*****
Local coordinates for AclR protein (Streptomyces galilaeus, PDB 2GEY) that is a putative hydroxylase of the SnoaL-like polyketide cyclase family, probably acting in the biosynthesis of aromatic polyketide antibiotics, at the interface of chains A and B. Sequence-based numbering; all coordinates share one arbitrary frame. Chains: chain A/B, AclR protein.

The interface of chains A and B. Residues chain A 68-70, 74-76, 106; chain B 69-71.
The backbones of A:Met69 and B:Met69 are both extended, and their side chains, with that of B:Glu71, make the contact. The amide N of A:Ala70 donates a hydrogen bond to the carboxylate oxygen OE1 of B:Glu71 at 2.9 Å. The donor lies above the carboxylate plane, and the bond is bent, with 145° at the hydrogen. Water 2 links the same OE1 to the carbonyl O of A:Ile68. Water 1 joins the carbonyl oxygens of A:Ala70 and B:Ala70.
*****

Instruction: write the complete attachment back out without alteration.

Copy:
Local coordinates for AclR protein (Streptomyces galilaeus, PDB 2GEY) that is a putative hydroxylase of the SnoaL-like polyketide cyclase family, probably acting in the biosynthesis of aromatic polyketide antibiotics, at the interface of chains A and B. Sequence-based numbering; all coordinates share one arbitrary frame. Chains: chain A/B, AclR protein.

The interface of chains A and B. Residues chain A 68-70, 74-76, 106; chain B 69-71.
The backbones of A:Met69 and B:Met69 are both extended, and their side chains, with that of B:Glu71, make the contact. The amide N of A:Ala70 donates a hydrogen bond to the carboxylate oxygen OE1 of B:Glu71 at 2.9 Å. The donor lies above the carboxylate plane, and the bond is bent, with 145° at the hydrogen. Water 2 links the same OE1 to the carbonyl O of A:Ile68. Water 1 joins the carbonyl oxygens of A:Ala70 and B:Ala70.